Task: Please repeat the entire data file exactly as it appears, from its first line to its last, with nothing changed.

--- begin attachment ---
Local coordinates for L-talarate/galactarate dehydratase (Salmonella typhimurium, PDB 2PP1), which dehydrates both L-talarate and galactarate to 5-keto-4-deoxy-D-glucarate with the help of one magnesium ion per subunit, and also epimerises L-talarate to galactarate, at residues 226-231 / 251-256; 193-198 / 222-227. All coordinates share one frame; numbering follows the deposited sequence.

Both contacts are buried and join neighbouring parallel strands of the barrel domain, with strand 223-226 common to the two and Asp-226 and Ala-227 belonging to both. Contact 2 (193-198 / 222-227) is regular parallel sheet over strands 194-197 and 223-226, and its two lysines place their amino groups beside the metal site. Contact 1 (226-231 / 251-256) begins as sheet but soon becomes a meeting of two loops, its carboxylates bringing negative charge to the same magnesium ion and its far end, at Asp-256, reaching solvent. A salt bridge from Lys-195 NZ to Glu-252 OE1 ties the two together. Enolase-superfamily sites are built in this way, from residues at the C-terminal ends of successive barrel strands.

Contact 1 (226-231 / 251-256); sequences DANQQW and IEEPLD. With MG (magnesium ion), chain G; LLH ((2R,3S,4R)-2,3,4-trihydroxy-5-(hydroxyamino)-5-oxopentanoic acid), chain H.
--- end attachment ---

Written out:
Local coordinates for L-talarate/galactarate dehydratase (Salmonella typhimurium, PDB 2PP1), which dehydrates both L-talarate and galactarate to 5-keto-4-deoxy-D-glucarate with the help of one magnesium ion per subunit, and also epimerises L-talarate to galactarate, at residues 226-231 / 251-256; 193-198 / 222-227. All coordinates share one frame; numbering follows the deposited sequence.

Both contacts are buried and join neighbouring parallel strands of the barrel domain, with strand 223-226 common to the two and Asp-226 and Ala-227 belonging to both. Contact 2 (193-198 / 222-227) is regular parallel sheet over strands 194-197 and 223-226, and its two lysines place their amino groups beside the metal site. Contact 1 (226-231 / 251-256) begins as sheet but soon becomes a meeting of two loops, its carboxylates bringing negative charge to the same magnesium ion and its far end, at Asp-256, reaching solvent. A salt bridge from Lys-195 NZ to Glu-252 OE1 ties the two together. Enolase-superfamily sites are built in this way, from residues at the C-terminal ends of successive barrel strands.

Contact 1 (226-231 / 251-256); sequences DANQQW and IEEPLD. With MG (magnesium ion), chain G; LLH ((2R,3S,4R)-2,3,4-trihydroxy-5-(hydroxyamino)-5-oxopentanoic acid), chain H.